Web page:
India to Pakistan: ‘act on terror’ before talks

Spokesperson says Pakistan should not allow its soil to be used for violence against India.

Aditi Phadnis August 13, 2013
“Pakistan needs to prove what it means by putting a stop to the violations of the ceasefire on the LoC,” says India’s foreign ministry spokesperson Syed Akbaruddin. ILLUSTRATION: JAMAL KHURSHID


As tension between Pakistan and India escalates over the ongoing spate of clashes at the Line of Control (LoC), New Delhi said on Tuesday that Islamabad ‘must act against terrorism’ for normalisation of bilateral relations.

Pakistan’s government must take concrete steps on issues which “cause hindrance in the dialogues like justice for those who had died in the 26/11 attacks [in Mumbai] and by punishing those who were responsible,” said India’s foreign ministry spokesperson Syed Akbaruddin in a statement. “Pakistan needs to prove what it means by putting a stop to the violations of the ceasefire on the LoC.”

India blames Pakistan-based Lashkar-e-Taiba (LeT) militant group for masterminding the November 26, 2008 deadly attacks on landmarks in its financial capital. Currently, some LeT activists are being tried for their suspected involvement in the attacks in a Rawalpindi jail.

“India is resolved to friendly relations with Pakistan, but Pakistan must act on terror. For a peaceful dialogue with Pakistan we need peace, what happened at the LoC was not conducive to peace or friendly talks. Upholding the sanctity of the LoC is a must,” he said. He added that India was committed to resolving issues, but Pakistan should not allow its territory to be used for violence against India.

Prime Minister Nawaz Sharif is scheduled to meet with his Indian counterpart Manmohan Singh on the sidelines of UN General Assembly in New York next month. However, Indian opposition parties have demanded the government call off the meeting. Akbaruddin didn’t say whether the meeting would take place.

Tensions flared up between the two countries following the killing of five Indian troops in a cross-LoC ambush on August 6 that Defence Minister AK Antony blamed on Pakistan Army.

Despite the widespread anger in India over the August 6 killings, a small but influential body of opinion is advocating that a talk-freeze would be a bad idea.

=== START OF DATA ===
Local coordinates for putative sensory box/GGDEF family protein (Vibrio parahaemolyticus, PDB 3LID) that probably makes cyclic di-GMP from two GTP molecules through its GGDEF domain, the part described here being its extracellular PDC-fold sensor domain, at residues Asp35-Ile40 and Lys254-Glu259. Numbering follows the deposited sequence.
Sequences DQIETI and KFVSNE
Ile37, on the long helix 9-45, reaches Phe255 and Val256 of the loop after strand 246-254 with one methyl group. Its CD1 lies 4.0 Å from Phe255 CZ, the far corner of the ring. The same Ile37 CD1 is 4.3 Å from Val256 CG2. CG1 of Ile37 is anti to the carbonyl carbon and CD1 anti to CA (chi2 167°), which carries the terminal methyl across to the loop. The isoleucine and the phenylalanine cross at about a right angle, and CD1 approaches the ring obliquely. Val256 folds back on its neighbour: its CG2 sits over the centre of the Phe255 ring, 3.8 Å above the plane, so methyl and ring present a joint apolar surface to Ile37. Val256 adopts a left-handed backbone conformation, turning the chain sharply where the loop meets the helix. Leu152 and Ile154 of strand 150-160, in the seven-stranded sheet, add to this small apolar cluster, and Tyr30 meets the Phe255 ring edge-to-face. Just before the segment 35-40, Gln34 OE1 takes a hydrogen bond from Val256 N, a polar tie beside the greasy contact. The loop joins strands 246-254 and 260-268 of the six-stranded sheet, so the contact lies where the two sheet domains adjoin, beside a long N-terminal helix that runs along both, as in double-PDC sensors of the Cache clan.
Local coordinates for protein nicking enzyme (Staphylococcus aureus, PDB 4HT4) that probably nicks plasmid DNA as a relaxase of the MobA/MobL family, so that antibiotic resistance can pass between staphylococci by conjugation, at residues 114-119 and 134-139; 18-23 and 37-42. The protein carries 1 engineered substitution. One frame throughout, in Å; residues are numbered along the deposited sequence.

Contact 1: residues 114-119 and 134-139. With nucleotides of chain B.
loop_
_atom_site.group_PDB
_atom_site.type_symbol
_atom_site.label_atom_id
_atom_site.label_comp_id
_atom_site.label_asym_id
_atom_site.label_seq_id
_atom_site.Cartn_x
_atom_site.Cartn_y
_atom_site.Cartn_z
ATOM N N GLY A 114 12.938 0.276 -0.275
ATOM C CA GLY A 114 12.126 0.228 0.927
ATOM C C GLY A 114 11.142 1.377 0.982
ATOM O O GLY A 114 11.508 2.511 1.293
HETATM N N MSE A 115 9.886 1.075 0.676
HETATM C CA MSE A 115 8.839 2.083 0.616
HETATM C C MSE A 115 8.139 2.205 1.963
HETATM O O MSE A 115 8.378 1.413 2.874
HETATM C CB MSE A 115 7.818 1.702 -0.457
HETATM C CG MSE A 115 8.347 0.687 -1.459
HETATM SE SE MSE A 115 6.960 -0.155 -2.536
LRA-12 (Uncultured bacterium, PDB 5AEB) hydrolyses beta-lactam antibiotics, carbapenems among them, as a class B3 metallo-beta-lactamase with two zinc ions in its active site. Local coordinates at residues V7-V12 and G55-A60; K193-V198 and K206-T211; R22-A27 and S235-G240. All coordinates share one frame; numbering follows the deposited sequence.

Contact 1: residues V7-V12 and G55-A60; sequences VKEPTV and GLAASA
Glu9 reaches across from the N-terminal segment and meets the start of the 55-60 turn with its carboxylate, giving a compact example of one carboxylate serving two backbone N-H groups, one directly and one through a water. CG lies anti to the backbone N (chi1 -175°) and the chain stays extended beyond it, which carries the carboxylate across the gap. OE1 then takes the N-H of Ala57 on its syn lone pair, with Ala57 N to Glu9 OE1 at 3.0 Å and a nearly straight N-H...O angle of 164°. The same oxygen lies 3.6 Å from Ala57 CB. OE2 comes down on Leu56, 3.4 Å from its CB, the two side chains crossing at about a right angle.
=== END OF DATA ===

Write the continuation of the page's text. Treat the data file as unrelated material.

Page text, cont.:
“Those advocating calling off the dialogue with Pakistan need to answer one simple question: what could New Delhi potentially gain by not talking to Islamabad?” writes Happymon Jacob in The Hindu, who also teaches international affairs at Jawaharlal Nehru University in New Delhi.

Jacob answers the question himself: “The fact is that there is no alternative. The only other alternative, other than refusing to talk, is military action against Pakistan which, if carried out on Pakistani territory under the existing balance of military power in the subcontinent, is bound to end in disastrous results for New Delhi.” He concludes that as “military retaliation against Pakistan is militarily and politically unviable”, it is pointless to call off the dialogue; it will be a strategically ill-advised decision.

“New Delhi can cut off the talks, but sooner or later, it will be forced to revive them,” Jacob contends. “Not only should India redouble its efforts at engaging Nawaz Sharif but also explore the possibility of establishing backchannel contacts with the Pakistan Army.”

Member of Parliament and industrialist Baijayant ‘Jay’ Panda writes in The Indian Express that while India does feel betrayed at the trail of broken promises made by Pakistan, it is ultimately in India’s interest to aid and stabilise the civilian government in Pakistan for its own strategic reasons.

“The frustration and anger that we feel in India at repeated betrayals, both big and small, of countless promises of peace from across the LoC is, of course, understandable.” “However,” he adds, “not engaging with those who feel the need for peace is to cede ground to those who don’t”.

Commenting  on the rising levels of jingoism in the Indian media as well as the Indian public, General VK Nayar, an Indian Army veteran and former governor, pleads for the cause of the professional soldier. He writes in his newspaper article that “jingoistic utterances of and public display of agony by widows and soldiers’ families (highlighted in the media) do little good” and only fuel “competitive pseudo-patriotism”. Describing the adverse role played by the media, he says that television increasingly indulges in such insensitive displays.

Meanwhile in a related development, the India president sent a message of felicitation on Pakistan’s Independence Day. “On the occasion of the Independence Day of Pakistan, I have the pleasure of conveying, on behalf of the government and the people of India, our felicitations to the government and the people of Pakistan,” Pranab Mukherjee said in a customary statement.

“I take this opportunity to reiterate India’s commitment to building a friendly and cooperative relationship with Pakistan that leads to peace in our region and progress and prosperity of our peoples,” the message further read.

Published in The Express Tribune, August 14th, 2013.